Independently of the theoretical model applied, the final Young’s modulus is calculated taking into account all values determined for the whole subset of “good” force versus indentation curves recorded for single cells. There are two approaches. Either Young’s modulus is estimated from all force curves measured for all cells or it is determined as a mean value of results calculated separately for every measured single cell. If the population of cells is homogenous, both approaches will deliver the same modulus values.

This is no longer true in the case of heterogeneous cell populations. As shown in Fig. 4.13, the final Young’s modulus can vary twofold depending on the way how it was calculated.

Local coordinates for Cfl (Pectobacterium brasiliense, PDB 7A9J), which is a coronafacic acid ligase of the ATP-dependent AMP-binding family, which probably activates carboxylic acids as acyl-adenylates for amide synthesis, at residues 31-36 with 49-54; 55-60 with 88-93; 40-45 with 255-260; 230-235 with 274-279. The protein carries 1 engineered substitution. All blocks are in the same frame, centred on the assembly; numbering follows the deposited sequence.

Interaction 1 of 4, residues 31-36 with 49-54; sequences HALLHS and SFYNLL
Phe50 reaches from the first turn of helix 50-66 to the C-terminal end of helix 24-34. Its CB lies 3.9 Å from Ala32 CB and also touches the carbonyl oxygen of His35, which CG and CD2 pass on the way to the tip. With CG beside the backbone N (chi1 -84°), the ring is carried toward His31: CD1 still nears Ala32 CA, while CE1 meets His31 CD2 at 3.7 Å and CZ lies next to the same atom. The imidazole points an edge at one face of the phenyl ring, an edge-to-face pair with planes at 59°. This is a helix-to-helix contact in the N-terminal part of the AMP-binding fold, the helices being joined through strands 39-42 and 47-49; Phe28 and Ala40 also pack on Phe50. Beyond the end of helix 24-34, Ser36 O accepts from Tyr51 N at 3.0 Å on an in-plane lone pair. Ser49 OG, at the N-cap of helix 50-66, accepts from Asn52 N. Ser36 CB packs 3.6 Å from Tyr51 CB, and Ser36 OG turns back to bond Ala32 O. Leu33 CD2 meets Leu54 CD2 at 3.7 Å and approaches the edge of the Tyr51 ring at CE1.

Figure 4.13 An exemplary analysis of the final Young's modulus, E, calculated for PC-3 prostate cells: (a) by fitting of the Gauss function to a histogram containing all moduli calculated for each force curve separately (total number of the recorded force curves is 2815). The center of the distribution denotes the most probable elastic modulus value and its width denotes a standard deviation (SD); (b) by calculating the mean value ± SD for moduli determined for each force curve separately; in this case, all modulus values are plotted as a function of consecutive force curve number (i from 1 to 2315); (c) by fitting the Gauss function to a histogram of Young's modulus obtained for each cell separately (N = 20 cells); (d) by calculating the mean value ± SD for moduli determined for each cell separately (the modulus is plot as a function of consecutive cell number, i from 1 to 20).